Why is it worth using micro frontends?

In the light of the above assumptions, it may seem that classical approach to frontend, in which one team works on the whole application with one technological stack, and divisions within the team are limited only to being responsible for particular components and screens, has more benefits than using micro frontends. That is why it is good to be aware of a number of advantages of resigning from monolithic frontend:

  1. Faster development of features and iterations in sprints
    Communication in a team is costly and – according to Brooks’ postulates – together with the complexity of a project, rises its cost. When we create a monolith and, at an advanced stage of the project, we want to use a new library, we must consult it with the whole team, together analyze potential influence of the changes on other parts of the application and discuss the way of implementation. The bigger the system and the team, the more costly it is. When we make micro frontends and want to use a new library, we simply use a new library. Development of new elements of the system does not require consultation with other teams. All necessary competences are already here. It is not necessary to wait for the input from other teams, it is not necessary to discuss priorities.
  2. Easier system upgrade and scaling
    Implementing a new technology, updating libraries or advanced extensions does not require a discussion and planning troublesome migration. What is more, all changes are implemented only where it is really needed. A well run integration is a smaller load than maintenance of technologically coherent frontend.
  3. Focus on customer needs
    Due to the division of duties along customer journey, and not the system architecture, it is possible to adjust solutions to actual customer needs better and avoid a number of compromises connected with connections between the elements of the system.
  4. A smaller load for a developer
    The system realized in a vertical structure makes it easier for a single programmer to concentrate on the task, without focusing on the whole application. There is less code stored in the repository, it is easier to understand the code, test it and refactorate, and also to distribute it independently. The error risk is limited to a much smaller area and the behaviour of elements is much more predictable because they don’t share the state with other parts of the application.

Why is it not worth using micro frontends?

Despite a number of advantages, micro frontend has its disadvantages too, which may result in giving up this approach while choosing architecture. Reducing the inconveniences of monolith does not mean that there are no problems left, it means that a completely new type of problems appears.

  1. UI integration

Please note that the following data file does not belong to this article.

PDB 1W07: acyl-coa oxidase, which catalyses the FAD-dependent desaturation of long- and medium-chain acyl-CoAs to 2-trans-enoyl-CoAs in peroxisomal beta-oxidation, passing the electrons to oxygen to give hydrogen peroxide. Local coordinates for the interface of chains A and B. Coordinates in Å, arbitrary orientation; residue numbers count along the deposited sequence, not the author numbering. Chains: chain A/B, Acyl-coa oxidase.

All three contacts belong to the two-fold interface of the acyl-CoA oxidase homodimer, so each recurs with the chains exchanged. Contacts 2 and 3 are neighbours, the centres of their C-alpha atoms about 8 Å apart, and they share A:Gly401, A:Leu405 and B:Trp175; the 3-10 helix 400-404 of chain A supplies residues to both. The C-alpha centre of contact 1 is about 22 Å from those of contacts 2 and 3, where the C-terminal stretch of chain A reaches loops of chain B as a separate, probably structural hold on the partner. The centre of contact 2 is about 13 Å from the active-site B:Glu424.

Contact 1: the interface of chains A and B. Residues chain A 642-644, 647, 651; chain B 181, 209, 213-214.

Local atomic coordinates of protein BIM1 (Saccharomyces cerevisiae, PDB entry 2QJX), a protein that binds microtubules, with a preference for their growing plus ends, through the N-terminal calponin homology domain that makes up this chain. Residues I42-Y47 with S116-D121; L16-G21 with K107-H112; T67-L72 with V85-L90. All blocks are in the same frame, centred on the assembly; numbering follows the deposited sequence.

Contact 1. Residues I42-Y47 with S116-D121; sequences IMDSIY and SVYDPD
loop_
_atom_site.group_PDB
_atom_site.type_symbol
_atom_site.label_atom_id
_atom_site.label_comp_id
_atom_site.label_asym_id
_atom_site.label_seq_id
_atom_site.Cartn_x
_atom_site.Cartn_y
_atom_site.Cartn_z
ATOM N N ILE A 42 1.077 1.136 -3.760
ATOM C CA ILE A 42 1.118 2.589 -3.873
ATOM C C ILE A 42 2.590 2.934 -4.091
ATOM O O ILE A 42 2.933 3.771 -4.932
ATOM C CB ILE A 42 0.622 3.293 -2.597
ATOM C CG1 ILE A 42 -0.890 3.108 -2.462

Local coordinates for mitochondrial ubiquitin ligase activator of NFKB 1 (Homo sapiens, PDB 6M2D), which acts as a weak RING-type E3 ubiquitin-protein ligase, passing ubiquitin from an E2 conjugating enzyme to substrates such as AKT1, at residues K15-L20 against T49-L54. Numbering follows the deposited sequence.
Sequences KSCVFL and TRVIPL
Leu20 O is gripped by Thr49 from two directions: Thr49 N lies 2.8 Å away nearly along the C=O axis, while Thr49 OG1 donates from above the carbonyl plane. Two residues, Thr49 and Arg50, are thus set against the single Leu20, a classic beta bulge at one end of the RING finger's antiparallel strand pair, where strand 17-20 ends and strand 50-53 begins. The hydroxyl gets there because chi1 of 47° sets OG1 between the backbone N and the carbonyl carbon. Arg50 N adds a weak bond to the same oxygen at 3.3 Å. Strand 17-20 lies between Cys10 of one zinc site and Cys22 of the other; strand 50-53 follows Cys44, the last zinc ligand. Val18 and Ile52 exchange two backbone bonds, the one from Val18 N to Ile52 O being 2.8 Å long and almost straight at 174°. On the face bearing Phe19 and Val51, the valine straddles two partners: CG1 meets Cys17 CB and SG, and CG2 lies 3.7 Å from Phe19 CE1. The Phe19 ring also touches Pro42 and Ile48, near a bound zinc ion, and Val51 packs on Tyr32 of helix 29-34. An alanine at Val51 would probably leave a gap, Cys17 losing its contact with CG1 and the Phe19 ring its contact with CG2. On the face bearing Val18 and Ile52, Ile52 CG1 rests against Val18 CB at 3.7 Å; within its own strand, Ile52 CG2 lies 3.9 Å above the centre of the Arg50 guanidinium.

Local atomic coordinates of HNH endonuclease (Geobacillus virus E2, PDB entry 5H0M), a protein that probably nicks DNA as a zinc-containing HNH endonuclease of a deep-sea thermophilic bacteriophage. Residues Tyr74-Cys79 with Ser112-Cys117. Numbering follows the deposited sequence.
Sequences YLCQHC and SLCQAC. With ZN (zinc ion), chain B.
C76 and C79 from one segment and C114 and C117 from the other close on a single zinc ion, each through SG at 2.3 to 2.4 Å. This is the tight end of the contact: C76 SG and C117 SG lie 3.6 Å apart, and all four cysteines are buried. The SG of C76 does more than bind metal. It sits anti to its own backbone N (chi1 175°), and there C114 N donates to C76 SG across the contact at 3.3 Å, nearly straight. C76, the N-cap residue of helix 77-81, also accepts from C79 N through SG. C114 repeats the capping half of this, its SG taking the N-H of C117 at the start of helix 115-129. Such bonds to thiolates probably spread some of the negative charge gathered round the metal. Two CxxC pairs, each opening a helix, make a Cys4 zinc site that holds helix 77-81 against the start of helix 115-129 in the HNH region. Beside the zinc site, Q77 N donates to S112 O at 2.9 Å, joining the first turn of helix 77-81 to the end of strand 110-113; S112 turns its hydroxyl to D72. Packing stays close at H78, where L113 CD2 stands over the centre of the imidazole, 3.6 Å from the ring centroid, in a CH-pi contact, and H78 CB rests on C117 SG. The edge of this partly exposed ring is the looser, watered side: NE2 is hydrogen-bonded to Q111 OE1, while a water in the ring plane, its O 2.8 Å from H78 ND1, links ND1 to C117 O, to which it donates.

Although technologies that integrate frontend exist and develop, not all tools cooperate with one another well. For instance, according to Custom Elements Everywhere report, a popular framework React passes only 71% of support tests for Web Components. This means, selecting the right technological stack may present a big challenge, and full autonomy of a team, assumed before, may become purely theoretical.
  2. Technical costs
    The aforementioned potential efficiency problems, resulting from running a relatively larger amount of code in the browser, require paying special attention to web performance. This means applying certain communication load to teams. Besides this, reducing the complexity of running particular ‘plasters’ of the application does not mean that the complexity disappears entirely. The part of it which is avoided in frontend, is pushed into the integration layer. This does not mean that the problem of distribution is bigger than in monolith, it means it is a problem of different nature.
  3. Precise cuts
    The division of application according to user needs in a way allowing for real autonomy of every team and coming closer to the ideal of shared nothing concept requires profound understanding of the system in terms of business and user experience. Incompetent division of application into vertical systems may make it necessary to reorganize teams or make some teams dependent on others. This leads to returning to all problems of monolithic architecture.

Summing up: endless burden of compromise

Micro frontend approach has been successfully implemented by IKEA, Zalando, Allegro, Amazon or Spotify. For a reason, most of the enterprises mentioned are e-commerce, there are frequent changes occurring, and the system is divided into front-office and back-office. Focusing teams on use cases, not on technical layers of the system, allows to avoid unnecessary doubling of discussion about the way particular components work and to introduce novelty as quickly as possible.

Sometimes, however, introducing micro frontends may turn out to be a dead end. If a project is small, we have a handful of programmers at our disposal and there are no communication problems within the team, then transposing the whole architecture generates unnecessary organizational complexity. In big projects though, if the scope of a single use case exceeds the browser and must be realizes on different devices, one team may not deal with it. For instance Netflix, whose services are accessible on almost every platform, from mobile phones to game consoles. In this situation it is advisable to create a separate team for every platform, even if different teams will be realizing the same user need.

To sum up, properly implemented concept of micro frontends may have a very positive influence on productivity and motivation of the team and may accelerate system development. At the same time, one shouldn’t use this approach unreflectively, if it is not necessary. It makes no sense to criticize monolith only because it brings about problems in huge applications. We should remember that architecture is for the system, not the other way round.